I know Inventor doesn't like curved sheet metal, especially compound curves, and I understand that. Curved dies in a brake press aint exactly the norm :-) .
Attached is a sheet metal part with a curved/twisted face. It blends into a flat face and then another curved face on one side which works out just fine. The other side is a slanted flat face with a bend joining the curved face. Therein lies
the problem. I can't put a true bend along this edge because it's twisted. Normally, when working with curved faces, if you can manage to make a small flat space tangent to the edge of the curve you can use that to add a bend feature.
But the attached part, A01, is not cooperating. After about 10 hours of fussing with this thing, I have managed to attach the curved face to the slanted face by using splines to make the transition. But it still won't fully flatten - it's not a true bend.
Please, does anyone have an idea how to put a bend on this corner so it will flatten?
Inventor 2013 64bit, Windows 7
Solved! Go to Solution.
What is the tolerance on your part?
The attached example might give you some ideas.
The lofted flange was the very first thing I tried. Made my two sketches using just the projected edges of my surface model, but the loft command wouldn't let me select the large curve portion of the sketches. After looking at your example I gave it another try. Same result. Then I converted the projected lines into construction lines and traced over them with new lines/arcs. The loft command will now let me select the entire sketch, but it still won't complete the command. Tried with and without the bend radii in the sketch.
Since it wont loft it all in one go, I think I'll try breaking it up into multiple lofts.
Have a look at the attached (2013). It looks like JDMather beat me to it with a lofted flange approach, but this might be worth a look as well.
For what it's worth, I'd suggest cleaning up your sketches a bit. You might have noticed that both JDMather and I started fresh with new sketches. One quick way to simplify: If you parts are symmetrical (as it appears you intend), you only need to sketch one side, then you can derive/mirror to create the opposite side. I've atached two example methods of this workflow. I'd recommend this whether you use my (surface/thicken) approach or Mr. Mather's lofted flange.
Good luck, and let me know if you have any questions about my approach or recommendations.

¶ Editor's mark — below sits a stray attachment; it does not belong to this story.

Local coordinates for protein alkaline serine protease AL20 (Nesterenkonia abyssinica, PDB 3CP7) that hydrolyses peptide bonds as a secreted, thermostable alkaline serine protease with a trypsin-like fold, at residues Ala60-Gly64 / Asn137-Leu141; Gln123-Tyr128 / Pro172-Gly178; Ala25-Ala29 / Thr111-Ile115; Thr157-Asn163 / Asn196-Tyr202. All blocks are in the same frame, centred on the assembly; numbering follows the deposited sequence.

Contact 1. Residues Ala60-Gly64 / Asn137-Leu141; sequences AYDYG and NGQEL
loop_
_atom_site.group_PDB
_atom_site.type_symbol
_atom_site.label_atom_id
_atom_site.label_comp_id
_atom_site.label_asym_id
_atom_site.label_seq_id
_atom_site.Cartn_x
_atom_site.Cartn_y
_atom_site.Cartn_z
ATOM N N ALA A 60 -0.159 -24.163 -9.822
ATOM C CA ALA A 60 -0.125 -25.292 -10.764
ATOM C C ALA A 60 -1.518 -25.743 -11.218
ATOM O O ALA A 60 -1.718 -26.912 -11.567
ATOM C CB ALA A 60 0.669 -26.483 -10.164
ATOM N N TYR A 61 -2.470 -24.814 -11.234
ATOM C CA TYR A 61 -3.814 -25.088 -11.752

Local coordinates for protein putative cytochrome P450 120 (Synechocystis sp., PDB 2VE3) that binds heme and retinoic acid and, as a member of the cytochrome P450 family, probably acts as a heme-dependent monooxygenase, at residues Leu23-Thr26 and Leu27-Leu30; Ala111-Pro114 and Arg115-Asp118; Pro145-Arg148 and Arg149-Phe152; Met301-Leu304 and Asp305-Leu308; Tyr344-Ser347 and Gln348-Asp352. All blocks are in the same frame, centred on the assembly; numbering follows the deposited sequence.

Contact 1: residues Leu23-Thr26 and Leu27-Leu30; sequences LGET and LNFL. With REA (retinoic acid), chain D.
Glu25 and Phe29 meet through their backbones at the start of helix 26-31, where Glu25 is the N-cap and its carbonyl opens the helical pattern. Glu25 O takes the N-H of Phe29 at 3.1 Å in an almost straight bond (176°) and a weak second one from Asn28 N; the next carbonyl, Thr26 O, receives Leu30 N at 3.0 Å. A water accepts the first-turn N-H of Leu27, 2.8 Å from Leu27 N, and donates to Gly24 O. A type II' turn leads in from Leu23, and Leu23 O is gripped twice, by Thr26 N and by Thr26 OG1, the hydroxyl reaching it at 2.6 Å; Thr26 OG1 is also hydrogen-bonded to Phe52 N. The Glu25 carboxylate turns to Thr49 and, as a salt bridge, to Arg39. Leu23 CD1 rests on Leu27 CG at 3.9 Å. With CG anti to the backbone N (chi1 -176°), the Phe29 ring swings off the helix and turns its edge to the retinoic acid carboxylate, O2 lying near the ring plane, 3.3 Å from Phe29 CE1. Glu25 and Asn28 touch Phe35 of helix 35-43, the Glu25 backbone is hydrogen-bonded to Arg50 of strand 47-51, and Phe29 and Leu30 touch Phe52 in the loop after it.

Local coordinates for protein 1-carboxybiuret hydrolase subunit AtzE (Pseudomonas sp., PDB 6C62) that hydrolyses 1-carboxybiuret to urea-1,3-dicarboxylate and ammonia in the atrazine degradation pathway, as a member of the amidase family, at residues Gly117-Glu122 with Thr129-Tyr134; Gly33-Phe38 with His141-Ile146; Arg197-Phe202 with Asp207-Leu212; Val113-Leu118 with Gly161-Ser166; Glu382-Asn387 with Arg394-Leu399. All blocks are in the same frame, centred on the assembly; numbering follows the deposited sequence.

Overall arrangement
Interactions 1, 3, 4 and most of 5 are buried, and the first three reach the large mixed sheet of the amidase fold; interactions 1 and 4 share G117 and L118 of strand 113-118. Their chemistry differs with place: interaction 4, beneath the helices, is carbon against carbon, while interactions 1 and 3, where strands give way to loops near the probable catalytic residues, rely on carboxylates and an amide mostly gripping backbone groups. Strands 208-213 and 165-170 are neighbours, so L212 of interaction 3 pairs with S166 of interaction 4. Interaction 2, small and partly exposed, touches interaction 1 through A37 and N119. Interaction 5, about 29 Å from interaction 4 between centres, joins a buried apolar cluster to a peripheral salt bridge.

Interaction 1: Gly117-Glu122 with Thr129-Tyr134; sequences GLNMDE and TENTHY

Then I converted the projected lines into construction lines and traced over them with new lines/arcs.
The lines and arcs must have Tangent constraints.
Maybe start a new sketch and use the construction lines from the projected sketch for eyeball reference only.
Use logical dimensions and then compare this sketch to the projected construction sketch to check deviation. If the deviation is within your manufacturing tolerance......
Thanks, guys, for your tips.
Sketching new Tangent Arcs did the trick. Gotta check my master sketches now - they must have lost some constraints. At least I now know this thing does work.
hello, I see the examples given here, but I have a part that needs a flange built from a curved edge. Inventor doesn't like curved edges for a flange- any suggestions for this flat pattern guide?
Allen, I'm brand new to Inventor and I was wondering if you found any great tutorials that helped you find the solution to your problem. I will be working with a lot of twisted sheet metal (laser cut) and need to learn the right way to create the sketches. Also, you didn't post the "solution" file in your success post and, if you can share it, that would be great so we can see how you solved the problem. Thanks!
Attached is the solution for this part, A01.
I can't put my hands on any tutorials at the moment, but I'm sure there are some out there. I've learned a lot just by keeping an eye on this forum.
Part A01 is one panel of an assembly the wraps a steel column. I made a surface model to represent the skin of the finished assembly. The surface is then derived into a part file, A01, and trimmed down to desired size of the finished panel. To make this panel I used sheet metal loft. The loft sketches are drawn using the projected edges of the trimmed surface. Projected edges alone can't be used for lofting. As someone here suggested, I had to draw new sketch lines constrained to the projected edges, then use those for the loft command. That was the solution to my problem.
The sweet thing about this method is that I can make the next panel by saving A01 as a new part, then redefine the surface trim by simply moving the workplanes. (The surface is trimmed to these planes, and the loft sketches are drawn on them as well.)
Hope this helps.